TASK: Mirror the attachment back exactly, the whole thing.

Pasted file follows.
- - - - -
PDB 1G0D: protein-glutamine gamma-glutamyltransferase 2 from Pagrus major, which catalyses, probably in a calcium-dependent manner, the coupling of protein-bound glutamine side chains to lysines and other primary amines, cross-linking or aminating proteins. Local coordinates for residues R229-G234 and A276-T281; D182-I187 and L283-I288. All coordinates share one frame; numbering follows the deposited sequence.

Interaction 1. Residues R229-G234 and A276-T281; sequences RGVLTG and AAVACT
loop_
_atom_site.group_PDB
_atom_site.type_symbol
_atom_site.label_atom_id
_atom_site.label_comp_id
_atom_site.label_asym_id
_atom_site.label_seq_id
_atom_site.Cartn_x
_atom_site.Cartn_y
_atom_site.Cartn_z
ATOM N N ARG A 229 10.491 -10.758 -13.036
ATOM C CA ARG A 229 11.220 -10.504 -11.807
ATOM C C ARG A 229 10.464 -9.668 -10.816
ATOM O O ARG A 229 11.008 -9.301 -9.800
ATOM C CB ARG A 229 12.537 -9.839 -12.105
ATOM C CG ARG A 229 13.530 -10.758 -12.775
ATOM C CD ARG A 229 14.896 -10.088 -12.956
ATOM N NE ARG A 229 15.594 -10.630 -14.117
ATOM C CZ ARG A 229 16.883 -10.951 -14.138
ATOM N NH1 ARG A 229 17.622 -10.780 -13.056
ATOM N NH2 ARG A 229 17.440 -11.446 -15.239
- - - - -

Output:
PDB 1G0D: protein-glutamine gamma-glutamyltransferase 2 from Pagrus major, which catalyses, probably in a calcium-dependent manner, the coupling of protein-bound glutamine side chains to lysines and other primary amines, cross-linking or aminating proteins. Local coordinates for residues R229-G234 and A276-T281; D182-I187 and L283-I288. All coordinates share one frame; numbering follows the deposited sequence.

Interaction 1. Residues R229-G234 and A276-T281; sequences RGVLTG and AAVACT
loop_
_atom_site.group_PDB
_atom_site.type_symbol
_atom_site.label_atom_id
_atom_site.label_comp_id
_atom_site.label_asym_id
_atom_site.label_seq_id
_atom_site.Cartn_x
_atom_site.Cartn_y
_atom_site.Cartn_z
ATOM N N ARG A 229 10.491 -10.758 -13.036
ATOM C CA ARG A 229 11.220 -10.504 -11.807
ATOM C C ARG A 229 10.464 -9.668 -10.816
ATOM O O ARG A 229 11.008 -9.301 -9.800
ATOM C CB ARG A 229 12.537 -9.839 -12.105
ATOM C CG ARG A 229 13.530 -10.758 -12.775
ATOM C CD ARG A 229 14.896 -10.088 -12.956
ATOM N NE ARG A 229 15.594 -10.630 -14.117
ATOM C CZ ARG A 229 16.883 -10.951 -14.138
ATOM N NH1 ARG A 229 17.622 -10.780 -13.056
ATOM N NH2 ARG A 229 17.440 -11.446 -15.239